Binding with the grain direction is very important for all methods of binding. Whether you’re doing a simple saddle stitch or a more complex perfect binding, binding parallel to the grain is vital. The reason that grain direction is so important to successful binding is different from when you fold and score; it is not a matter of breaking fibers. It is a matter of how paper fibers expand and contract in the open air. While this is a much less understood concept in our industry, it is an extremely important one to understand in order to avoid disastrous binding episodes.
Here’s the scoop. Paper fibers constantly expand and contract, mainly due to ambient conditions as well as glues and moisture associated with many binding processes. You most likely won’t see or notice the expansion and contraction of unbound paper, but you can be sure it is happening. Paper fibers expand and contract as much as 400% more across the grain direction of the paper fiber than with the grain direction. This means if you bind paper into the spine, across its grain direction, then as the paper expands and contracts, you will get as much as 400% more movement of the paper, fighting against the anchor of your binding. This can result in very unpleasant consequences, including gusseting of the spine of your finished piece. Gusseting is the extreme warping of the spine due to the expansion and/or contraction of the paper which is bound. There is almost no way to repair a gusseted book once it is bound, but you can avoid this issue by using proper binding techniques.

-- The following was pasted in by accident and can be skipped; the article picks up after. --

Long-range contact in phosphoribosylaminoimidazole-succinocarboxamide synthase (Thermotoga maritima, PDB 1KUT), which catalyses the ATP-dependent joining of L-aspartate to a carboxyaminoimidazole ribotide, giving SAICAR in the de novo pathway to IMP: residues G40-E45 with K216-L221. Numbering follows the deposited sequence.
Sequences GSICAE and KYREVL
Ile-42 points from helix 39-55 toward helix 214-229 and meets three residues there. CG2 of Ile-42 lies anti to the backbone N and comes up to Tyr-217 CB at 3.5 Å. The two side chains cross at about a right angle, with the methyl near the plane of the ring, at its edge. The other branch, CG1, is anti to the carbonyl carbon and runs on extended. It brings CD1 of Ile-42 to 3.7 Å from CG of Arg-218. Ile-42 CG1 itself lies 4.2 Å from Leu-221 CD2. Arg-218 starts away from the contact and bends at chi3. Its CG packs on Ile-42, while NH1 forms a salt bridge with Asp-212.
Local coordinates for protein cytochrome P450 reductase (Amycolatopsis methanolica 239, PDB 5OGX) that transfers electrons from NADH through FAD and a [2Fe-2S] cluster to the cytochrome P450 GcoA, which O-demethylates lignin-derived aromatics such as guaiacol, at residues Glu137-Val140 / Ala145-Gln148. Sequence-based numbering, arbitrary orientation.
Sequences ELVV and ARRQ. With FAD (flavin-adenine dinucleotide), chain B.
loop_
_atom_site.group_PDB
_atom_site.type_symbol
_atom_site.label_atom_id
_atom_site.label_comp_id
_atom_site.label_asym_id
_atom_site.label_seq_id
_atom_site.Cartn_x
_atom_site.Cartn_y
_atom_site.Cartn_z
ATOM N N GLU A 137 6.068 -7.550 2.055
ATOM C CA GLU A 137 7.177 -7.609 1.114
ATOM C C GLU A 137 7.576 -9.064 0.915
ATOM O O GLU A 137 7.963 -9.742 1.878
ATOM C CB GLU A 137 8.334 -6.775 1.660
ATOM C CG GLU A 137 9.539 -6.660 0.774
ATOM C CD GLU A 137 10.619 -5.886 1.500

To give yourself a visual illustration of what happens in gusseting, make the “time-out” sign with your hands. You know, finger tips of the right hand into the palm of the left hand. The finger tips going into your palm represent paper fibers bound perpendicular to the spine of our book, which is represented by your palm. Now spread your right-hand fingers, representing the paper fibers expanding, and you will see them moving across your palm as the spine stays stable. What results in this scenario with paper is severe warping of the sheets as they try to move within the bound spine. You would be amazed at the strength paper has to pull a spine into funky shapes with just the small expansion and contraction movements of cross direction paper fibers.
How to determine the grain direction
The easiest and best way to determine the grain direction of paper is to order it in the direction you require, whether grain short or grain long. Grain direction is noted on most paper packaging, swatch books and paper mill stock sheets in one of a few different formats. Most commonly, you will see grain direction noted as the last dimension of the sheet. As an example, 11” x 17” would be grain long (fibers run in the 17” direction), 17” x 11” would be grain short (fibers run in the 11” direction). Sometimes the grain direction is bold, 11 x 17 would be grain long or 11 x 17 would be grain short. You may see the grain direction underlined, 11 x 17 would be grain long, or 11 x 17 would be grain short. Often on the label of a ream of paper, you will get multiple indications of the grain direction. For example, you may see – “11 x 17 grain long.” Whichever format is used, paper mills make a big effort to indicate the grain direction of every sheet of paper. If you look, you will see it.
There are few things worse than experiencing an avoidable problem. By paying attention to grain direction, you can be sure to avoid some of the all too common production errors that occur time and again due to incorrectly formatting projects with respect to paper’s grain direction.